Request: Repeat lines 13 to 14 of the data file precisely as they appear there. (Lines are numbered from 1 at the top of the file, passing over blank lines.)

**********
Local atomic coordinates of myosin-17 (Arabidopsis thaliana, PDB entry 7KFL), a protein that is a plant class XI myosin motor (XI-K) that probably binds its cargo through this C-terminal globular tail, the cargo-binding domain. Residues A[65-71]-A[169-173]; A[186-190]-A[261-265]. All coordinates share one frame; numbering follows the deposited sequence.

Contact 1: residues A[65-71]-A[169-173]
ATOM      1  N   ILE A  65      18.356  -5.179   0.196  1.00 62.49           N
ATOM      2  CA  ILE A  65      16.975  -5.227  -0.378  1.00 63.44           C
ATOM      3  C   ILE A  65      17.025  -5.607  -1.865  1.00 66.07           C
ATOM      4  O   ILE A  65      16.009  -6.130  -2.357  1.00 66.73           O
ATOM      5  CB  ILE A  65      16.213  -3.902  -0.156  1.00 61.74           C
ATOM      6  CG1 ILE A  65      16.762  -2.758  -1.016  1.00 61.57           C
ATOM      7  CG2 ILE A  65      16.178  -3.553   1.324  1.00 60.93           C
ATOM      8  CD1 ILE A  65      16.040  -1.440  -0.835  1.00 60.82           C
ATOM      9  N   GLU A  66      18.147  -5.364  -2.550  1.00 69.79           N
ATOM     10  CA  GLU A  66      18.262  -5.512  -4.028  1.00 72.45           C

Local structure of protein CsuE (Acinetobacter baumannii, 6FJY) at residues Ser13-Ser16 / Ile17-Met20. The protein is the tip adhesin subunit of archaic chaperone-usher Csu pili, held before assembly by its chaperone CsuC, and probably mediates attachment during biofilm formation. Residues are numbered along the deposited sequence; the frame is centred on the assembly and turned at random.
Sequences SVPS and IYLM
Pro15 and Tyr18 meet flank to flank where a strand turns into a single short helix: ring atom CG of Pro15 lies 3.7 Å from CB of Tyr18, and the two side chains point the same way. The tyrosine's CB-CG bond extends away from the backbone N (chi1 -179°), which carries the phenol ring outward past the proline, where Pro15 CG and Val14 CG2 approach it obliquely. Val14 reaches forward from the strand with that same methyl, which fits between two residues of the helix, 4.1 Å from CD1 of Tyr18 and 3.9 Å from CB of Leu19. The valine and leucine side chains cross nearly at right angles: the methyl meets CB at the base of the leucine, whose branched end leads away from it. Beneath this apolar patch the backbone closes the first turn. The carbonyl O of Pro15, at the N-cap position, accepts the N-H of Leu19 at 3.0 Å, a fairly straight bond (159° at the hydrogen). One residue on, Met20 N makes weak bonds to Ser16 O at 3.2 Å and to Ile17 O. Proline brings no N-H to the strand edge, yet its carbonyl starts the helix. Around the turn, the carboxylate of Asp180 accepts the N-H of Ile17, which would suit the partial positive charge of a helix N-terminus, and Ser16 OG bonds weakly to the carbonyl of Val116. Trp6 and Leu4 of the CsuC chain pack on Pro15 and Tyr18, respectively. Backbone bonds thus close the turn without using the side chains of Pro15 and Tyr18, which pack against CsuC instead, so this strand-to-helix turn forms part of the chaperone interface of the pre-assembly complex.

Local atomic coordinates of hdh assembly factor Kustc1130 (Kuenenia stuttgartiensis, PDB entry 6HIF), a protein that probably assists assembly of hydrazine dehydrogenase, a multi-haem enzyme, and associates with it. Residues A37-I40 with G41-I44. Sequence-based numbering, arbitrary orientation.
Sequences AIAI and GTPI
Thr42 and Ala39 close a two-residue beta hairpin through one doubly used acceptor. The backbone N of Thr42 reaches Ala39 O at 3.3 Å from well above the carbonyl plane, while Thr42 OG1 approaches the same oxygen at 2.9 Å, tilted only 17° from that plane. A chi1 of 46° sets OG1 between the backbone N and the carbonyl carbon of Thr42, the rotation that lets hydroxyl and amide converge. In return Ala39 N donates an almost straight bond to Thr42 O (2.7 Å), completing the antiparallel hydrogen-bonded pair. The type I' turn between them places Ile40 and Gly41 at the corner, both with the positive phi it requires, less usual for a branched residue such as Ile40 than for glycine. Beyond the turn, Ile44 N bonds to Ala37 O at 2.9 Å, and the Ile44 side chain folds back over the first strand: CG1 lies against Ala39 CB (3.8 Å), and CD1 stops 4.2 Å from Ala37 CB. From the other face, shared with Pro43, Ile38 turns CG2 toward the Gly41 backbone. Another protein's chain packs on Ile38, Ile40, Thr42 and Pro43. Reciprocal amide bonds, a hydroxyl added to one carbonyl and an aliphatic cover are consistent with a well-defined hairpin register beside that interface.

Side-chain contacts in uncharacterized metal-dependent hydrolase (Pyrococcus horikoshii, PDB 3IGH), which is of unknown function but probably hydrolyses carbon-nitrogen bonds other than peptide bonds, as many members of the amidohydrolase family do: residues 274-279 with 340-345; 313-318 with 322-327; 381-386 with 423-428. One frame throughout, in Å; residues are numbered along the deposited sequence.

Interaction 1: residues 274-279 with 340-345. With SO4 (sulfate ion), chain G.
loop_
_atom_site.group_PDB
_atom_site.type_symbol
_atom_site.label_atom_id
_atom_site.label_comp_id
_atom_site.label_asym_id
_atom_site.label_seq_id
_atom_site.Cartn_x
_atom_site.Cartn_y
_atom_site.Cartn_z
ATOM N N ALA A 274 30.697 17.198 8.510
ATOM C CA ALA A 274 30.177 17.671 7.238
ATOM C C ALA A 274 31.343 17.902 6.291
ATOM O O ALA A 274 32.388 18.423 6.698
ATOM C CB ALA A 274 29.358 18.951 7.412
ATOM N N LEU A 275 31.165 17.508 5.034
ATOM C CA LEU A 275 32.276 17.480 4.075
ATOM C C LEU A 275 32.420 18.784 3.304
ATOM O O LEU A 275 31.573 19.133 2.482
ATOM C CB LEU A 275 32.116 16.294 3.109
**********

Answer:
Local structure of protein CsuE (Acinetobacter baumannii, 6FJY) at residues Ser13-Ser16 / Ile17-Met20. The protein is the tip adhesin subunit of archaic chaperone-usher Csu pili, held before assembly by its chaperone CsuC, and probably mediates attachment during biofilm formation. Residues are numbered along the deposited sequence; the frame is centred on the assembly and turned at random.
Sequences SVPS and IYLM